GREENOCK Otters Swimming Club for the Disabled took part in the Clyde Valley Beavers anniversary gala held at the Wishaw Sports Centre. The team of 13 swimmers did very well winning seven gold, six silver and six bronze and coming third, only five points behind the winners this year - Port Glasgow Otters. Ten clubs competed and each event was keenly contested throughout. Janice Smith took the silver in the 25 backstroke Class 10, Ann Taylor won gold in the 25m freestyle Class 9 and a bronze in the 25m backstroke Class 9. Lynne O"Neill won gold in the 25m backstroke Class 7, Jethro Dougan got gold in the 50m backstroke Class 3 and did it again in the 50m freestyle Class 1 and also a bronze in the 50m breaststroke. William Heron took the silver in the 50m freestyle Class 2. Robert McDonald got two silvers, one in the 25m backstroke and the other in the 25m freestyle, both Class 7. Allan Watkins took bronze in the 25m breaststroke Class 6, James Buchanan won gold in the 25m breaststroke Class 8 and a bronze in the 25m freestyle Class 7. Frazer Warwick took the gold in the 25m freestyle Class 7 and a bronze in the 25m breaststroke also Class 7. Alistair Griffen took a gold in the 50m freestyle Class 2, a silver in the 25m backstroke Class 5 and a bronze in the 25m breaststroke Class 7. Callum Dale, in his first gala for the club, did very well to win a silver in the 25m breaststroke Class 9. Liz McDiarmid and David McInnes, although not 'in the medals', swam well and gained valuable points for the club. In the breaststroke events several swimmers were disqualified for failing to touch with both hands at the turn and also the finish. It is very important to remember in breaststroke events to always touch with both hands. One swimmer had a clear win but, by failing to touch with both hands, lost the medal and the points. Thanks go to driver Joe and escort Brian for a safe journey there and back and to Evelyn, Bob, Alastair, Iain and George who accompanied the swimmers and ensured everything went smoothly. Greenock Otters would like to thank Jean Jenkinson and the committee members of the Scottish Co-operative Community Dividend Programme for the generous donation to the club"s funds made recently. Like all voluntary groups, financial assistance is vital to the day to day running and other activities which they take part in, and the Co-operative donation will be put to good use by the Otters in making and keeping the club the success that it is in the local community.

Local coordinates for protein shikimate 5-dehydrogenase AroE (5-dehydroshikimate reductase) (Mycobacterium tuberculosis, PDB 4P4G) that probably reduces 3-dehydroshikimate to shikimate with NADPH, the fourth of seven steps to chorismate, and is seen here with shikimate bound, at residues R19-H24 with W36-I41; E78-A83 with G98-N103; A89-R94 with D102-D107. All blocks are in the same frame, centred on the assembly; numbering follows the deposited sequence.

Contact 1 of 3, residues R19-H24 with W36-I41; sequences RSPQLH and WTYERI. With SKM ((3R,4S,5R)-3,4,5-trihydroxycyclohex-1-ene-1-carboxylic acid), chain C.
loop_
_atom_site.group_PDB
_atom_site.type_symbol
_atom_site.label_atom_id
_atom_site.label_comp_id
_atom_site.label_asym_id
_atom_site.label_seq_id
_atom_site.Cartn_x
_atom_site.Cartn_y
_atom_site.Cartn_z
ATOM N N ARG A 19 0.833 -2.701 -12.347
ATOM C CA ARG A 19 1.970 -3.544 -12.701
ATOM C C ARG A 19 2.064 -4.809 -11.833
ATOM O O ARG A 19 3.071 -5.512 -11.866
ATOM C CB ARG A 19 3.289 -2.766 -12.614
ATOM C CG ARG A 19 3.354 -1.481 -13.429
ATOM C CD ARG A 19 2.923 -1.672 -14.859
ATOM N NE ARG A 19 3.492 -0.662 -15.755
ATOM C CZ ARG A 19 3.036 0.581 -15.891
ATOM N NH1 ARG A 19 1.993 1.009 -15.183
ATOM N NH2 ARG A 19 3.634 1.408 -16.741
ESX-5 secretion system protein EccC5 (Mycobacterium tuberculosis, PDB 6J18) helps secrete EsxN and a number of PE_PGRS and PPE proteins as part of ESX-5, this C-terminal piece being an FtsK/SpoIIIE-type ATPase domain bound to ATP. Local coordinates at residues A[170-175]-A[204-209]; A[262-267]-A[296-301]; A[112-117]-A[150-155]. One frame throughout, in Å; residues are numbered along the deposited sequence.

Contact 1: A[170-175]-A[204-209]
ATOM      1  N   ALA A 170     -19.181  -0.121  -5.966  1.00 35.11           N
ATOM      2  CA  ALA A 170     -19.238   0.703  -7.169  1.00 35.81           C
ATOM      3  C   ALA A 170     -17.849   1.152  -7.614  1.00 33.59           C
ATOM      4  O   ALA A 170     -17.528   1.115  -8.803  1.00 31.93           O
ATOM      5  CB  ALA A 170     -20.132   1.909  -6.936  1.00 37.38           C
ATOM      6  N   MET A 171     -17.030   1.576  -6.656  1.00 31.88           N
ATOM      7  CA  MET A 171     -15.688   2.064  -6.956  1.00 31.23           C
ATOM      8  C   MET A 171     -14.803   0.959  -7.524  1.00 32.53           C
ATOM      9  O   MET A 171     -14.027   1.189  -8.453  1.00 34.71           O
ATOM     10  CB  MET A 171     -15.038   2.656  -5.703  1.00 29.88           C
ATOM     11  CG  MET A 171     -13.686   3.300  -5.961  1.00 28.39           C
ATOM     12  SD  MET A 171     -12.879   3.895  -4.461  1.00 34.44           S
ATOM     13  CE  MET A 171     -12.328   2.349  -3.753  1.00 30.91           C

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25 May 2002 09:00

Naked bobby-dazzler